Use one-time federal resources to support changes you can sustain for the long run. Many school systems are receiving a once-in-a-generation infusion of federal stimulus funding to support plans for next school year and beyond. This funding can play a critical role in adopting learning acceleration, but it’s vital to invest it in sustainable strategies that improve student experiences over the long term—and avoid creating a fiscal “cliff” by creating positions or programs you can’t afford when the supplemental funding runs out. To the extent that you have discretion over these resources, look for opportunities to support your long-term learning acceleration strategy, such as adopting high-quality instructional materials or offering trainings for your educators on leveraging those materials.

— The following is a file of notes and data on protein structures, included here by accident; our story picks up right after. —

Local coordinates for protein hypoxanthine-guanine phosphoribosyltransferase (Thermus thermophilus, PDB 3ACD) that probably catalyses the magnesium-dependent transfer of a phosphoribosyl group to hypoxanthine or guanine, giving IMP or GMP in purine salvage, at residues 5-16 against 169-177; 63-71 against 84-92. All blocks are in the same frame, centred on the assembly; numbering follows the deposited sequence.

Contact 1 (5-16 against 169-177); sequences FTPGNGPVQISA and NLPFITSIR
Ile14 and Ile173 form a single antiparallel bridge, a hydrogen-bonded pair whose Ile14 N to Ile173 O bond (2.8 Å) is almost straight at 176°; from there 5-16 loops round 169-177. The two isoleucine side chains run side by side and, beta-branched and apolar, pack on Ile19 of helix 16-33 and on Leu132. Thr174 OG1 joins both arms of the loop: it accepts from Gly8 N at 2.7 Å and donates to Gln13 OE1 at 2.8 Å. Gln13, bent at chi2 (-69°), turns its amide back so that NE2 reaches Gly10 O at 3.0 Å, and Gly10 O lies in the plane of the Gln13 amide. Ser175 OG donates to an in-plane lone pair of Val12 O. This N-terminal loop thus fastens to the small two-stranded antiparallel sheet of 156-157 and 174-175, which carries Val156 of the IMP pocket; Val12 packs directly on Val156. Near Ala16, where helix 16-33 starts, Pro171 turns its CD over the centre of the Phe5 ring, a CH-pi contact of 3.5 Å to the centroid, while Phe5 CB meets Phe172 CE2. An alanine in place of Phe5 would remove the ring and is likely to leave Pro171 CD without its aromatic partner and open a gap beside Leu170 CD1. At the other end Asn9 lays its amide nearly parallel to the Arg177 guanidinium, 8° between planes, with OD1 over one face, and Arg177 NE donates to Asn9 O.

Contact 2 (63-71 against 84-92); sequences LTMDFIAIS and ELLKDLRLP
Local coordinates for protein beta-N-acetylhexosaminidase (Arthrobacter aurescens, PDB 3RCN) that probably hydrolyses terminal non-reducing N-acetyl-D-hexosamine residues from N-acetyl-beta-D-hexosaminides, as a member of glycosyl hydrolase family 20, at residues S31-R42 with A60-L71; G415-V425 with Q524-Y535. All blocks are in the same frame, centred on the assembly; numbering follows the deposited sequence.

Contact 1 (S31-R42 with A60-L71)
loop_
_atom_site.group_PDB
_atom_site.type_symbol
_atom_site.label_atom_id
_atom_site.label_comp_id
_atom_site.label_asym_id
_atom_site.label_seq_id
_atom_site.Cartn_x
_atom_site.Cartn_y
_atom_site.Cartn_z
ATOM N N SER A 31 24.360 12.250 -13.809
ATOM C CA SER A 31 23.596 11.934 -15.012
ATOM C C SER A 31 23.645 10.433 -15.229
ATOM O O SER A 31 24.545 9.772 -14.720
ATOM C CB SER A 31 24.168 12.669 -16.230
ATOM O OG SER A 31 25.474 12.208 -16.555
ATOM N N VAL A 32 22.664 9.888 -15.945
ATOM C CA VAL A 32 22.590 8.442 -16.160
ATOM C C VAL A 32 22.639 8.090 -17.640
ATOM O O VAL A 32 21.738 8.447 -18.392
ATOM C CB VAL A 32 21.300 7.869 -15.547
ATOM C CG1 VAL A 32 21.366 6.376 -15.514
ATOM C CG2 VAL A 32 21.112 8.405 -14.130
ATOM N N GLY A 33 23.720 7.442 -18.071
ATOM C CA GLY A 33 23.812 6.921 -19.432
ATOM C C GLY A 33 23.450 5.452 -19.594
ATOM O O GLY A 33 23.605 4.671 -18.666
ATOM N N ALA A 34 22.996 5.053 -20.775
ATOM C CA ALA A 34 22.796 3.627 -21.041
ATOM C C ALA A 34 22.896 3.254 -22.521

After a year like no other, educational leaders at every level now have an opportunity and an obligation to think beyond returning to a normal that wasn’t working for far too many students. Disrupting approaches that limit access to high-quality academic opportunities such as remediation is a crucial first step. In the months ahead, let’s start providing educators with the resources and support they need to accelerate learning—and start building the belief that it’s necessary—to help every student engage in grade-level work immediately.

Jamila Newman is a TNTP partner.

Bailey Cato Czupryk is vice president of TNTP.

Join NAESP this October to celebrate National Principals Month.Learn more
+